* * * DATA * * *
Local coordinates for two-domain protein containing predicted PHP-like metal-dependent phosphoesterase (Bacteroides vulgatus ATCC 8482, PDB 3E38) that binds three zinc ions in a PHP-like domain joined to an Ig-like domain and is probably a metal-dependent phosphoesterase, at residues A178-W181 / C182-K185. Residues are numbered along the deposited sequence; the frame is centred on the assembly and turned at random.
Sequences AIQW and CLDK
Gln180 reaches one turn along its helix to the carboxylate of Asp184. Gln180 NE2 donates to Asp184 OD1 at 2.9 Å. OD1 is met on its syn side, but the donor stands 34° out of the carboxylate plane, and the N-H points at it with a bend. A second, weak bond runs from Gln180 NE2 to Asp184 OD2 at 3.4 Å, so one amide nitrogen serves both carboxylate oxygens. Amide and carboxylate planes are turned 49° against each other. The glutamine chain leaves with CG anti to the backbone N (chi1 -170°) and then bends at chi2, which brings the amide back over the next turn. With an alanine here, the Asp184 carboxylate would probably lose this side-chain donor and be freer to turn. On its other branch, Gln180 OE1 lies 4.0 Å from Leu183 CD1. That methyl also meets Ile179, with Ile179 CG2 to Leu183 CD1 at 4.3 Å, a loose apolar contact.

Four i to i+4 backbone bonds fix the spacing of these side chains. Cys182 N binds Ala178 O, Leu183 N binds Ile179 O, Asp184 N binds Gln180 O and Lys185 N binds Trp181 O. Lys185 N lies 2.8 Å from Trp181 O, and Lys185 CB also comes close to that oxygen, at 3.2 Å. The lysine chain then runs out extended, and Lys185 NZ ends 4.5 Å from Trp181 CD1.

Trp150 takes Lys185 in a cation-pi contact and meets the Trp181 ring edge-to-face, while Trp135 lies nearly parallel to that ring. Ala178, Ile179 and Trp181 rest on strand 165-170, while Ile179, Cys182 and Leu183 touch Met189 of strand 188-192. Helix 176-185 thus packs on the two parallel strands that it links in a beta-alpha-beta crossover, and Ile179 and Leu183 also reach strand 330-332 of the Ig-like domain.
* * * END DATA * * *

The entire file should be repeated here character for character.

Local coordinates for two-domain protein containing predicted PHP-like metal-dependent phosphoesterase (Bacteroides vulgatus ATCC 8482, PDB 3E38) that binds three zinc ions in a PHP-like domain joined to an Ig-like domain and is probably a metal-dependent phosphoesterase, at residues A178-W181 / C182-K185. Residues are numbered along the deposited sequence; the frame is centred on the assembly and turned at random.
Sequences AIQW and CLDK
Gln180 reaches one turn along its helix to the carboxylate of Asp184. Gln180 NE2 donates to Asp184 OD1 at 2.9 Å. OD1 is met on its syn side, but the donor stands 34° out of the carboxylate plane, and the N-H points at it with a bend. A second, weak bond runs from Gln180 NE2 to Asp184 OD2 at 3.4 Å, so one amide nitrogen serves both carboxylate oxygens. Amide and carboxylate planes are turned 49° against each other. The glutamine chain leaves with CG anti to the backbone N (chi1 -170°) and then bends at chi2, which brings the amide back over the next turn. With an alanine here, the Asp184 carboxylate would probably lose this side-chain donor and be freer to turn. On its other branch, Gln180 OE1 lies 4.0 Å from Leu183 CD1. That methyl also meets Ile179, with Ile179 CG2 to Leu183 CD1 at 4.3 Å, a loose apolar contact.

Four i to i+4 backbone bonds fix the spacing of these side chains. Cys182 N binds Ala178 O, Leu183 N binds Ile179 O, Asp184 N binds Gln180 O and Lys185 N binds Trp181 O. Lys185 N lies 2.8 Å from Trp181 O, and Lys185 CB also comes close to that oxygen, at 3.2 Å. The lysine chain then runs out extended, and Lys185 NZ ends 4.5 Å from Trp181 CD1.

Trp150 takes Lys185 in a cation-pi contact and meets the Trp181 ring edge-to-face, while Trp135 lies nearly parallel to that ring. Ala178, Ile179 and Trp181 rest on strand 165-170, while Ile179, Cys182 and Leu183 touch Met189 of strand 188-192. Helix 176-185 thus packs on the two parallel strands that it links in a beta-alpha-beta crossover, and Ile179 and Leu183 also reach strand 330-332 of the Ig-like domain.